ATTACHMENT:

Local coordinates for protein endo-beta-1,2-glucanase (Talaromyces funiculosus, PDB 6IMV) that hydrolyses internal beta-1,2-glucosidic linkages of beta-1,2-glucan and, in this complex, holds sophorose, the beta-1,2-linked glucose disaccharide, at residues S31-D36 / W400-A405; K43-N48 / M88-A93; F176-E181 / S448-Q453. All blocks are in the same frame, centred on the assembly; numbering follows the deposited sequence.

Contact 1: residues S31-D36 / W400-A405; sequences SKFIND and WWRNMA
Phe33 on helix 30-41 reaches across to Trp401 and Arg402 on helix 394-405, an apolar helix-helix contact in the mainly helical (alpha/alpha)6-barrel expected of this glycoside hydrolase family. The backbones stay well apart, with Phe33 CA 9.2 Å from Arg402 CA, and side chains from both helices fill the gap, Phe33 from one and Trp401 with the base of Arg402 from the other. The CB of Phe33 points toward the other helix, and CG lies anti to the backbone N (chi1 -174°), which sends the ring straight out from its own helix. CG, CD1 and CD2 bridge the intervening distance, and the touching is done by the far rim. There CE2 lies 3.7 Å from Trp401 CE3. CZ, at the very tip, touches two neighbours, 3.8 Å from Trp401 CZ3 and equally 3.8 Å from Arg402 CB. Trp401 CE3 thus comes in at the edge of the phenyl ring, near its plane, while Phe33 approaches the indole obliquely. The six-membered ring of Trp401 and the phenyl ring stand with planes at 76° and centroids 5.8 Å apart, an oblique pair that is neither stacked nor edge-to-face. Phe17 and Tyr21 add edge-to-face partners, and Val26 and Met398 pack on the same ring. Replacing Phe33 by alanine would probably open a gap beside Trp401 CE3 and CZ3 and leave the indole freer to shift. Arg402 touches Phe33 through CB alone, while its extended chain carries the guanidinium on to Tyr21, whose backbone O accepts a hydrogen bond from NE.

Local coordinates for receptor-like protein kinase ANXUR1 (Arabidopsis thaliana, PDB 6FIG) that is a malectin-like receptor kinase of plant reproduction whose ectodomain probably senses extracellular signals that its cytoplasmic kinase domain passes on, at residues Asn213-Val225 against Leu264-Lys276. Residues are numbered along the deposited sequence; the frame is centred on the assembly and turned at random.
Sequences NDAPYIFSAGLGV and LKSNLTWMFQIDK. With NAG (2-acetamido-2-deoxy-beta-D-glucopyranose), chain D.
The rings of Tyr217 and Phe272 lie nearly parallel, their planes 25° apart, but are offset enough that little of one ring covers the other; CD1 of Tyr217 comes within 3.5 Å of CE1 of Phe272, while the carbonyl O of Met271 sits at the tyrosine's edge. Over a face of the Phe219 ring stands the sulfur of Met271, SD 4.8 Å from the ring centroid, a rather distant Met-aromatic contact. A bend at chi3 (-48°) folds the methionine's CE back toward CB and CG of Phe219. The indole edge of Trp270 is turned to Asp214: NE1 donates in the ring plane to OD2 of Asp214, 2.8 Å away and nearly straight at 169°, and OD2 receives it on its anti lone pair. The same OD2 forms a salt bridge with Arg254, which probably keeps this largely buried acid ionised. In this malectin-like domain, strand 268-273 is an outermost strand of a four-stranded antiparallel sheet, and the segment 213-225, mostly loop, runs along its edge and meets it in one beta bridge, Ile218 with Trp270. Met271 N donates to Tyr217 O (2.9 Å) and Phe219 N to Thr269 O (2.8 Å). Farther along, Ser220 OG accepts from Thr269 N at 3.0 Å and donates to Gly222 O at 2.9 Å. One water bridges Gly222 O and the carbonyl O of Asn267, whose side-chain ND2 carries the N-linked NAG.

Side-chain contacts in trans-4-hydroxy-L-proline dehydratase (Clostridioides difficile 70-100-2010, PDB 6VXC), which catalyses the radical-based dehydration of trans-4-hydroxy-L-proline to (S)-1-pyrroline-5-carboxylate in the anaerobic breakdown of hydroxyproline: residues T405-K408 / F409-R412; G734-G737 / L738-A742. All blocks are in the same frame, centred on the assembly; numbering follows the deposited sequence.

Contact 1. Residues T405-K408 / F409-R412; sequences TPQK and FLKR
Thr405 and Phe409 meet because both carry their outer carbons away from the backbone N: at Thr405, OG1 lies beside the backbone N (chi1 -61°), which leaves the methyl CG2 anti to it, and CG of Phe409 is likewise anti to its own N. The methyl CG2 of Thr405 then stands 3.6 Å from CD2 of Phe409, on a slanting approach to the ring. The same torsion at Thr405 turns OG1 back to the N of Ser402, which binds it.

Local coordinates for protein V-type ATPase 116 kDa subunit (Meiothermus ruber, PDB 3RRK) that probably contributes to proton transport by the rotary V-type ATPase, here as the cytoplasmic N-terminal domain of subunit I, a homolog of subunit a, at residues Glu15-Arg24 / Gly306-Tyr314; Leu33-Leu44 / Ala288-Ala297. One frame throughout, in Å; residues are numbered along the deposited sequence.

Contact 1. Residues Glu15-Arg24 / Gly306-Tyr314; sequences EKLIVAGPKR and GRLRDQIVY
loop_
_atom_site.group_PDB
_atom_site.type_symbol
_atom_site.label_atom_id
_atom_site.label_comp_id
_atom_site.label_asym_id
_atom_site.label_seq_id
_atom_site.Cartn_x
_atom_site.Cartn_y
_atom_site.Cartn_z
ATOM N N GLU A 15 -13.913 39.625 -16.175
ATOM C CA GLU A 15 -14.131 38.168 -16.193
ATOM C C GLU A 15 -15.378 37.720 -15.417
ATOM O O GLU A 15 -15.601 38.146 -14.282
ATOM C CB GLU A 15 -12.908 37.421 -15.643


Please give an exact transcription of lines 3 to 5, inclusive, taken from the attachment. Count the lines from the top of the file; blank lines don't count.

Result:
Phe33 on helix 30-41 reaches across to Trp401 and Arg402 on helix 394-405, an apolar helix-helix contact in the mainly helical (alpha/alpha)6-barrel expected of this glycoside hydrolase family. The backbones stay well apart, with Phe33 CA 9.2 Å from Arg402 CA, and side chains from both helices fill the gap, Phe33 from one and Trp401 with the base of Arg402 from the other. The CB of Phe33 points toward the other helix, and CG lies anti to the backbone N (chi1 -174°), which sends the ring straight out from its own helix. CG, CD1 and CD2 bridge the intervening distance, and the touching is done by the far rim. There CE2 lies 3.7 Å from Trp401 CE3. CZ, at the very tip, touches two neighbours, 3.8 Å from Trp401 CZ3 and equally 3.8 Å from Arg402 CB. Trp401 CE3 thus comes in at the edge of the phenyl ring, near its plane, while Phe33 approaches the indole obliquely. The six-membered ring of Trp401 and the phenyl ring stand with planes at 76° and centroids 5.8 Å apart, an oblique pair that is neither stacked nor edge-to-face. Phe17 and Tyr21 add edge-to-face partners, and Val26 and Met398 pack on the same ring. Replacing Phe33 by alanine would probably open a gap beside Trp401 CE3 and CZ3 and leave the indole freer to shift. Arg402 touches Phe33 through CB alone, while its extended chain carries the guanidinium on to Tyr21, whose backbone O accepts a hydrogen bond from NE.

Local coordinates for receptor-like protein kinase ANXUR1 (Arabidopsis thaliana, PDB 6FIG) that is a malectin-like receptor kinase of plant reproduction whose ectodomain probably senses extracellular signals that its cytoplasmic kinase domain passes on, at residues Asn213-Val225 against Leu264-Lys276. Residues are numbered along the deposited sequence; the frame is centred on the assembly and turned at random.
Sequences NDAPYIFSAGLGV and LKSNLTWMFQIDK. With NAG (2-acetamido-2-deoxy-beta-D-glucopyranose), chain D.